THE world of railways is a world in itself. Any child who is not fascinated by the whistle of the guard, his red and green flags, the hoot of the engine, the engine driver proudly leaning out of his window, smoke billowing out from the engine, can be said to have lost his childhood. There cannot be any young man who has not looked at his reflection in the window of a train bogey or any adult who hasn’t turned thoughtful on seeing railway tracks vanish into the horizon.
The world of railways is an independent universe of various intentions, personalities, objects, houses, uniforms, guards, engineers, ticket-checkers, coal-feeders, gang men, point men, cabin men, porters and unexpected calls of “Bhilawadi or Takan station name-boards that no one can read in a drizzle or the dim light of cubical lanterns…”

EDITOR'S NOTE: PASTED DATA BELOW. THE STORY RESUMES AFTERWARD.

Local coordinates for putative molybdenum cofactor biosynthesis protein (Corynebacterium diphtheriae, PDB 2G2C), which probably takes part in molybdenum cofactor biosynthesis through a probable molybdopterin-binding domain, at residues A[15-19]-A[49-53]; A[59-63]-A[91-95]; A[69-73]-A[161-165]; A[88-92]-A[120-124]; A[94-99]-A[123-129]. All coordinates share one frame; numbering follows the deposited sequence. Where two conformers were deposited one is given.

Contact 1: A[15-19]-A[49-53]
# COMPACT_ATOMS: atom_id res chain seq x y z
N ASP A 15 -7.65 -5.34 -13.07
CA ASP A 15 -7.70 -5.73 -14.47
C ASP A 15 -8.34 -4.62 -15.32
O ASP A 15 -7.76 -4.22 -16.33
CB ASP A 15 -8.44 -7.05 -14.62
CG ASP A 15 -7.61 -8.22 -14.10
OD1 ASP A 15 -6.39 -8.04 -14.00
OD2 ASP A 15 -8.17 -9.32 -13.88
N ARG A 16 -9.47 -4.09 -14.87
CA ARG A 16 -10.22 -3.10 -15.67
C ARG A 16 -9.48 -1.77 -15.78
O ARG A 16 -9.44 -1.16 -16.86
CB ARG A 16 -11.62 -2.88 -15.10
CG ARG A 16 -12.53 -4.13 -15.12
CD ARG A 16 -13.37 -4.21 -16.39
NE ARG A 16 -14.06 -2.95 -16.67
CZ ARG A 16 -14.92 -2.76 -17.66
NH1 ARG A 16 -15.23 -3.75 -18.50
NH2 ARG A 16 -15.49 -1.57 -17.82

Today the Indian Railways and the Indian public are inseparable. Gandhiji travelled exclusively by III class for he was convinced that that was where one could well see the true India and the common man and exchange views. The Indian Railways, carrying around 170 lakh passengers and over 20 lakh tonnes of freight daily, constitutes the lifeline of India. In spite of the above relationship between passengers and the Railways, the passenger traffic has proved a loss-making proposition.
Here the author conveys an important piece of information that a train halts before or after a bridge but never on the bridge, because if it halts repeatedly on a bridge, the bridge would collapse.
The reason for the Railways heading for bankruptcy “lay in the neglect of freight traffic and the losses incurred in passenger traffic. In four years, these losses have been reduced,” claims the author.
(Ameya Prakashan, 207 Business Guild, Law College Road, Pune-411004.)